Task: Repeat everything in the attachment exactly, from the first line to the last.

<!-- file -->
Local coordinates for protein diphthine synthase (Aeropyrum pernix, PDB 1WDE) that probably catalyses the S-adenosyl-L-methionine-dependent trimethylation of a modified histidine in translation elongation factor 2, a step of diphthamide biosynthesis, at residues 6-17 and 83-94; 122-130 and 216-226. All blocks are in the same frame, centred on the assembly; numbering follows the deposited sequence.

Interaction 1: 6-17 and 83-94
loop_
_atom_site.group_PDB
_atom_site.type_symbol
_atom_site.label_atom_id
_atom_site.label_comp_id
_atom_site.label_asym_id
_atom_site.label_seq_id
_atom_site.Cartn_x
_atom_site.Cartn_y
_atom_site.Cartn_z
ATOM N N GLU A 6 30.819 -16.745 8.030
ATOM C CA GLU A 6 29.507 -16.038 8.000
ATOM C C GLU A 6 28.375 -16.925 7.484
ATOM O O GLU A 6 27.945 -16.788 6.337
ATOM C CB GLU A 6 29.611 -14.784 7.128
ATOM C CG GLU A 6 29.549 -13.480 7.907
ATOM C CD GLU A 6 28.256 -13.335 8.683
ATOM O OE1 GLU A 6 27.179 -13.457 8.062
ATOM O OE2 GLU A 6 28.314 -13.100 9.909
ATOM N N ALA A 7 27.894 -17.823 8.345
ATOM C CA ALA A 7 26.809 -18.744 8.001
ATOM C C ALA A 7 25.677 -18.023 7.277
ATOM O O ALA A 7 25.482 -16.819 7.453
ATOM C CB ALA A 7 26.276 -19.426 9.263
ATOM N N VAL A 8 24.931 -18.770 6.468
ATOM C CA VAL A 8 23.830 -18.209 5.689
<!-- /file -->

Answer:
Local coordinates for protein diphthine synthase (Aeropyrum pernix, PDB 1WDE) that probably catalyses the S-adenosyl-L-methionine-dependent trimethylation of a modified histidine in translation elongation factor 2, a step of diphthamide biosynthesis, at residues 6-17 and 83-94; 122-130 and 216-226. All blocks are in the same frame, centred on the assembly; numbering follows the deposited sequence.

Interaction 1: 6-17 and 83-94
loop_
_atom_site.group_PDB
_atom_site.type_symbol
_atom_site.label_atom_id
_atom_site.label_comp_id
_atom_site.label_asym_id
_atom_site.label_seq_id
_atom_site.Cartn_x
_atom_site.Cartn_y
_atom_site.Cartn_z
ATOM N N GLU A 6 30.819 -16.745 8.030
ATOM C CA GLU A 6 29.507 -16.038 8.000
ATOM C C GLU A 6 28.375 -16.925 7.484
ATOM O O GLU A 6 27.945 -16.788 6.337
ATOM C CB GLU A 6 29.611 -14.784 7.128
ATOM C CG GLU A 6 29.549 -13.480 7.907
ATOM C CD GLU A 6 28.256 -13.335 8.683
ATOM O OE1 GLU A 6 27.179 -13.457 8.062
ATOM O OE2 GLU A 6 28.314 -13.100 9.909
ATOM N N ALA A 7 27.894 -17.823 8.345
ATOM C CA ALA A 7 26.809 -18.744 8.001
ATOM C C ALA A 7 25.677 -18.023 7.277
ATOM O O ALA A 7 25.482 -16.819 7.453
ATOM C CB ALA A 7 26.276 -19.426 9.263
ATOM N N VAL A 8 24.931 -18.770 6.468
ATOM C CA VAL A 8 23.830 -18.209 5.689